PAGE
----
United States-Israel Enhanced Security Cooperation Act of 2012

Floor Speech

By:  Steve Chabot
Date: May 9, 2012
Location: Washington, DC


Mr. CHABOT. I thank the chair for yielding time to me. She is doing an exemplary job as chairman of the very important Foreign Affairs Committee, and we thank her for that.

I rise in strong support of this resolution. As we approach the 64th anniversary of Israel's declaration of independence, we must confront the unfortunate reality that all is not well in the Middle East. Just over a year and a half ago, a street vendor set off a wave of popular revolution which continues to shake the region's core foundations. And although I hope that the so-called Arab Spring will usher democracy and human rights into a region where both have been exceptions rather than the rule, and a year and a half in, the picture is starting to look--let's face it--bleak.

Times like this make us especially aware of who our friends are, and I am proud to support this and any resolution which strengthens the United States-Israel relationship.

For 64 years, the bonds of friendship between our two countries, reinforced by both shared interests and shared values, have remained strong and continue to grow stronger. Today, Israel faces unprecedented threats to its security, some of which, like the Iranian nuclear program, have loomed on the horizon for some time; and some, like the current regional instability that we've seen, are relatively new. At this time of heightened danger and profound change, it is incumbent on us to do everything in our power to help to secure Israel. It's our strongest ally in the region, has been for many years, and will continue to be in the future.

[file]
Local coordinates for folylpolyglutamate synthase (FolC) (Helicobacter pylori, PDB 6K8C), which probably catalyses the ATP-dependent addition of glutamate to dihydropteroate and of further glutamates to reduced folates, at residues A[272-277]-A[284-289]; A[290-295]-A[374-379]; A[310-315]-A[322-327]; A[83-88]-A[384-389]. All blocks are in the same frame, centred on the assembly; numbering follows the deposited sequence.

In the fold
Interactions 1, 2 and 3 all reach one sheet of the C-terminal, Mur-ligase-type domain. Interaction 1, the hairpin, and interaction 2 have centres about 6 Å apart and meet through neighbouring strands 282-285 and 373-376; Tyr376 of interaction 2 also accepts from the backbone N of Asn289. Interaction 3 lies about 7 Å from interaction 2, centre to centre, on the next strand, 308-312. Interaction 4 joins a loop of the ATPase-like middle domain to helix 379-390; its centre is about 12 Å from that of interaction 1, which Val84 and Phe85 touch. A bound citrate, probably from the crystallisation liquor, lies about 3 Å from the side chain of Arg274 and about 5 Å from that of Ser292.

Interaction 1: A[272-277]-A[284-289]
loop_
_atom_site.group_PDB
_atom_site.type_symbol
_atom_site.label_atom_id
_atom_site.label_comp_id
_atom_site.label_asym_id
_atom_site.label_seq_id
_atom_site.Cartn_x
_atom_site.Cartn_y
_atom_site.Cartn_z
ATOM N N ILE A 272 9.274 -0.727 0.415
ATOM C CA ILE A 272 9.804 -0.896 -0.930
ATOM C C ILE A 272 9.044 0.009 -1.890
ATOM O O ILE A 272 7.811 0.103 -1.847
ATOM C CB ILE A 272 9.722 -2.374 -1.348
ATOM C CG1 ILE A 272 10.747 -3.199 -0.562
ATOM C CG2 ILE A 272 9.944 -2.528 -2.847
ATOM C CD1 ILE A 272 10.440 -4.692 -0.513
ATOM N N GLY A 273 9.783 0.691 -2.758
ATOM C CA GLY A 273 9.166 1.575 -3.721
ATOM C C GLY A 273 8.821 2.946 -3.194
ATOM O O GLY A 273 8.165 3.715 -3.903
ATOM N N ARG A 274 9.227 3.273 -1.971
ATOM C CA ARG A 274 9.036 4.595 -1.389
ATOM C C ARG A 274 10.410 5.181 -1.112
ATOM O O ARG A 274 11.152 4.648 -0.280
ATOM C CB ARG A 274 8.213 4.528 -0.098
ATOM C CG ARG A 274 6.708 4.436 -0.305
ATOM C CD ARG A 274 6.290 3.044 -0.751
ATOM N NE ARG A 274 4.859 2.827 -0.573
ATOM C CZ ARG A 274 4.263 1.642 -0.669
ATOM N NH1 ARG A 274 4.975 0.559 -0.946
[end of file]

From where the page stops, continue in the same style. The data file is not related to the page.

The administration is fond of trumpeting its undying support for Israel, as Vice President Biden did just yesterday, but the proof of the pudding is in the eating. If the administration is truly serious about Israel's security, it can start by stating loudly and clearly that it will not allow Iran to acquire a nuclear weapons capability--not just the weapon, but the capability to produce one. That would be far more meaningful than another of the dozens of generic statements we frequently read about in the newspapers.


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